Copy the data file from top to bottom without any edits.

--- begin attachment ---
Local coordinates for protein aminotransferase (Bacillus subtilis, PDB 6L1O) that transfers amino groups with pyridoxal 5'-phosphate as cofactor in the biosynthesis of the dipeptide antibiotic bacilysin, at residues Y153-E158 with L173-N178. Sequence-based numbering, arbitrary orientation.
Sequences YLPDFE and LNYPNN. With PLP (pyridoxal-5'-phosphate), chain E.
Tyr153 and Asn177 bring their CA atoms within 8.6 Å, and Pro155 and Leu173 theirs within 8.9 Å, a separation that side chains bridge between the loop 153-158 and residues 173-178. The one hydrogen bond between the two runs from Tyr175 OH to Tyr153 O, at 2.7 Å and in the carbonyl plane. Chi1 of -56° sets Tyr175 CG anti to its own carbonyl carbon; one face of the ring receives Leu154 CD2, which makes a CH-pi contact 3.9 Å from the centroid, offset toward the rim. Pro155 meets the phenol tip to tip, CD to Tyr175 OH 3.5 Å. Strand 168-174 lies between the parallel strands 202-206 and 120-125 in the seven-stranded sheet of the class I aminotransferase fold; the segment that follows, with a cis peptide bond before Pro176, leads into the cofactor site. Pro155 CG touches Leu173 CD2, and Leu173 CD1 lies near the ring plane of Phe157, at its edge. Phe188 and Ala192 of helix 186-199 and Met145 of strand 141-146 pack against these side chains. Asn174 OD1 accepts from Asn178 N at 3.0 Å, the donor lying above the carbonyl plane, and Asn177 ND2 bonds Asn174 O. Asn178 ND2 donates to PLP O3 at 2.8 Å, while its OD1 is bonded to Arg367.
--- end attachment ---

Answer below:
Local coordinates for protein aminotransferase (Bacillus subtilis, PDB 6L1O) that transfers amino groups with pyridoxal 5'-phosphate as cofactor in the biosynthesis of the dipeptide antibiotic bacilysin, at residues Y153-E158 with L173-N178. Sequence-based numbering, arbitrary orientation.
Sequences YLPDFE and LNYPNN. With PLP (pyridoxal-5'-phosphate), chain E.
Tyr153 and Asn177 bring their CA atoms within 8.6 Å, and Pro155 and Leu173 theirs within 8.9 Å, a separation that side chains bridge between the loop 153-158 and residues 173-178. The one hydrogen bond between the two runs from Tyr175 OH to Tyr153 O, at 2.7 Å and in the carbonyl plane. Chi1 of -56° sets Tyr175 CG anti to its own carbonyl carbon; one face of the ring receives Leu154 CD2, which makes a CH-pi contact 3.9 Å from the centroid, offset toward the rim. Pro155 meets the phenol tip to tip, CD to Tyr175 OH 3.5 Å. Strand 168-174 lies between the parallel strands 202-206 and 120-125 in the seven-stranded sheet of the class I aminotransferase fold; the segment that follows, with a cis peptide bond before Pro176, leads into the cofactor site. Pro155 CG touches Leu173 CD2, and Leu173 CD1 lies near the ring plane of Phe157, at its edge. Phe188 and Ala192 of helix 186-199 and Met145 of strand 141-146 pack against these side chains. Asn174 OD1 accepts from Asn178 N at 3.0 Å, the donor lying above the carbonyl plane, and Asn177 ND2 bonds Asn174 O. Asn178 ND2 donates to PLP O3 at 2.8 Å, while its OD1 is bonded to Arg367.